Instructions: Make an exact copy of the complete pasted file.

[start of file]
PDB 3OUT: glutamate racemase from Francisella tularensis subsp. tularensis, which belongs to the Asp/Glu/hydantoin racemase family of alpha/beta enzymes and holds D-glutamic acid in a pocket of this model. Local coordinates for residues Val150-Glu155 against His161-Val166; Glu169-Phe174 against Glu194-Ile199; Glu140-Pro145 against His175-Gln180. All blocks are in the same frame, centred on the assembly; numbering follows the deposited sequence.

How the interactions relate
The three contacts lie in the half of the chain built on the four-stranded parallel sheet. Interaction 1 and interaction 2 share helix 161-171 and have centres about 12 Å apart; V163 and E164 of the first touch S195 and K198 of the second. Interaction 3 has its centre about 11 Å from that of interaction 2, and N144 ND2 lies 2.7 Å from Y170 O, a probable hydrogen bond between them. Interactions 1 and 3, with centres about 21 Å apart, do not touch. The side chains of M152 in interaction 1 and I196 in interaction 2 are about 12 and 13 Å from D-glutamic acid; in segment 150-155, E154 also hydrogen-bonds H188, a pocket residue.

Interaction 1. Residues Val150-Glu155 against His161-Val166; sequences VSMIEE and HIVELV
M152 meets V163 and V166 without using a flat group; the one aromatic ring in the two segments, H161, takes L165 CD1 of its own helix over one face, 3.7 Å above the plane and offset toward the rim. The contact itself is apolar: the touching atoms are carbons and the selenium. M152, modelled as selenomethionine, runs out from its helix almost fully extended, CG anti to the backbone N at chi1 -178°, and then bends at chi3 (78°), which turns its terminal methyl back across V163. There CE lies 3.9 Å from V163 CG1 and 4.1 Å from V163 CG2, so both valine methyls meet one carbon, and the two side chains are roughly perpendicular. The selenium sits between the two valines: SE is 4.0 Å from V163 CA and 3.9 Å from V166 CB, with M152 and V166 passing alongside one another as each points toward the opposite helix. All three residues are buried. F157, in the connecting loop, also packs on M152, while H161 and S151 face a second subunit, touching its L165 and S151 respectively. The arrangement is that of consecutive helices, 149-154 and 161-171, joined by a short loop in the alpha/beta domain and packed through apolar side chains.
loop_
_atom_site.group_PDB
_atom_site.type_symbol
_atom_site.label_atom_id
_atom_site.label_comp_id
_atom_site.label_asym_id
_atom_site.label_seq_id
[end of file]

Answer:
PDB 3OUT: glutamate racemase from Francisella tularensis subsp. tularensis, which belongs to the Asp/Glu/hydantoin racemase family of alpha/beta enzymes and holds D-glutamic acid in a pocket of this model. Local coordinates for residues Val150-Glu155 against His161-Val166; Glu169-Phe174 against Glu194-Ile199; Glu140-Pro145 against His175-Gln180. All blocks are in the same frame, centred on the assembly; numbering follows the deposited sequence.

How the interactions relate
The three contacts lie in the half of the chain built on the four-stranded parallel sheet. Interaction 1 and interaction 2 share helix 161-171 and have centres about 12 Å apart; V163 and E164 of the first touch S195 and K198 of the second. Interaction 3 has its centre about 11 Å from that of interaction 2, and N144 ND2 lies 2.7 Å from Y170 O, a probable hydrogen bond between them. Interactions 1 and 3, with centres about 21 Å apart, do not touch. The side chains of M152 in interaction 1 and I196 in interaction 2 are about 12 and 13 Å from D-glutamic acid; in segment 150-155, E154 also hydrogen-bonds H188, a pocket residue.

Interaction 1. Residues Val150-Glu155 against His161-Val166; sequences VSMIEE and HIVELV
M152 meets V163 and V166 without using a flat group; the one aromatic ring in the two segments, H161, takes L165 CD1 of its own helix over one face, 3.7 Å above the plane and offset toward the rim. The contact itself is apolar: the touching atoms are carbons and the selenium. M152, modelled as selenomethionine, runs out from its helix almost fully extended, CG anti to the backbone N at chi1 -178°, and then bends at chi3 (78°), which turns its terminal methyl back across V163. There CE lies 3.9 Å from V163 CG1 and 4.1 Å from V163 CG2, so both valine methyls meet one carbon, and the two side chains are roughly perpendicular. The selenium sits between the two valines: SE is 4.0 Å from V163 CA and 3.9 Å from V166 CB, with M152 and V166 passing alongside one another as each points toward the opposite helix. All three residues are buried. F157, in the connecting loop, also packs on M152, while H161 and S151 face a second subunit, touching its L165 and S151 respectively. The arrangement is that of consecutive helices, 149-154 and 161-171, joined by a short loop in the alpha/beta domain and packed through apolar side chains.
loop_
_atom_site.group_PDB
_atom_site.type_symbol
_atom_site.label_atom_id
_atom_site.label_comp_id
_atom_site.label_asym_id
_atom_site.label_seq_id